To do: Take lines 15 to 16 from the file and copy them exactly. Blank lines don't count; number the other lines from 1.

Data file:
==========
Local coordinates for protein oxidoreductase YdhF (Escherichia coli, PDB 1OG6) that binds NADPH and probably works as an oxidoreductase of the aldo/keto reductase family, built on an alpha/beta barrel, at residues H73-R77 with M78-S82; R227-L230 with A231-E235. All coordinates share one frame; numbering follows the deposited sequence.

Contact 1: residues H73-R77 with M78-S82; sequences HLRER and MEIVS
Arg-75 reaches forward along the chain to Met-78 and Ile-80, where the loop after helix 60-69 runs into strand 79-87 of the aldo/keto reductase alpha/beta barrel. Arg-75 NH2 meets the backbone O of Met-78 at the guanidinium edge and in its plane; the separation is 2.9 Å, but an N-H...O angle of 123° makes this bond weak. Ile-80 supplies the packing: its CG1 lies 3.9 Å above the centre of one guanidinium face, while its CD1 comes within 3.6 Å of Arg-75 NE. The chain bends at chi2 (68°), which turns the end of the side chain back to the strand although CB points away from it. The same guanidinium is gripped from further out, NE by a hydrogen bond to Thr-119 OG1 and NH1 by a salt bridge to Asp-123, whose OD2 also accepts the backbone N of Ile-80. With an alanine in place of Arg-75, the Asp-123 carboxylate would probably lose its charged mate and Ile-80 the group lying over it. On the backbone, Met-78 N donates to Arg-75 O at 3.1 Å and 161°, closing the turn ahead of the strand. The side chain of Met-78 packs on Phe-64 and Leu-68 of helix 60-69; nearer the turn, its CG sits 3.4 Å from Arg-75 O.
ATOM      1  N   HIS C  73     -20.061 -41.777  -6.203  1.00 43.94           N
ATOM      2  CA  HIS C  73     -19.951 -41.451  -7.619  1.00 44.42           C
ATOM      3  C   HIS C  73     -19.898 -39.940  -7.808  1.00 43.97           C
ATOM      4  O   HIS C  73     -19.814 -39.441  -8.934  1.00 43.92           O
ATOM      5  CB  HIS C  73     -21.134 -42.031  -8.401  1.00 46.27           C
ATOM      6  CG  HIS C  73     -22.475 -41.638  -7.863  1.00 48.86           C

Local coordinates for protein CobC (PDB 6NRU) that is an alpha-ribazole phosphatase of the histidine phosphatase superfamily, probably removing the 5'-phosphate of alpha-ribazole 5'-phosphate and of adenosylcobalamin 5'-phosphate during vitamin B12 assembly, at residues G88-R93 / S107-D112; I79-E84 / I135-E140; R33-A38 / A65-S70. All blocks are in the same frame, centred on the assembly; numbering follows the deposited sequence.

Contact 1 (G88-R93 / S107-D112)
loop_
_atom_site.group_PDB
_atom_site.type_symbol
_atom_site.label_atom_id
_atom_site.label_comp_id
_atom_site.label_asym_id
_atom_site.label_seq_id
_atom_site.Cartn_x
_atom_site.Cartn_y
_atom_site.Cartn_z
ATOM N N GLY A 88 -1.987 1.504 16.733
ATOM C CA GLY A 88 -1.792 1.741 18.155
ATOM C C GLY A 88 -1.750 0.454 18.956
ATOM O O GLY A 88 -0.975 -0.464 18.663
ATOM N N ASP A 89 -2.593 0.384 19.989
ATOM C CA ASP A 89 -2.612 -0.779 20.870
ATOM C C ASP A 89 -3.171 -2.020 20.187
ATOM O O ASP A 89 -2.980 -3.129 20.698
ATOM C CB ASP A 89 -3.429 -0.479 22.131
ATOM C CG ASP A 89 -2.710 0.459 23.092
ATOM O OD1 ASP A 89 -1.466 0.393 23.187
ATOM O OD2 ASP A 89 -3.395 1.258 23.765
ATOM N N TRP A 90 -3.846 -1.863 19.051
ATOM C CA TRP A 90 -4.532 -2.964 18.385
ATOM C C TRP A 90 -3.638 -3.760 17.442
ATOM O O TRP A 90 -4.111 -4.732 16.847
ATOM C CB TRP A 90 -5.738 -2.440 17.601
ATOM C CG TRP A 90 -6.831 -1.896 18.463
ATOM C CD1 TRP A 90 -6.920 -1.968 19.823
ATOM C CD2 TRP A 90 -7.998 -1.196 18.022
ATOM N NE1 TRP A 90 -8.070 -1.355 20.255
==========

_atom_site.label_atom_id
_atom_site.label_comp_id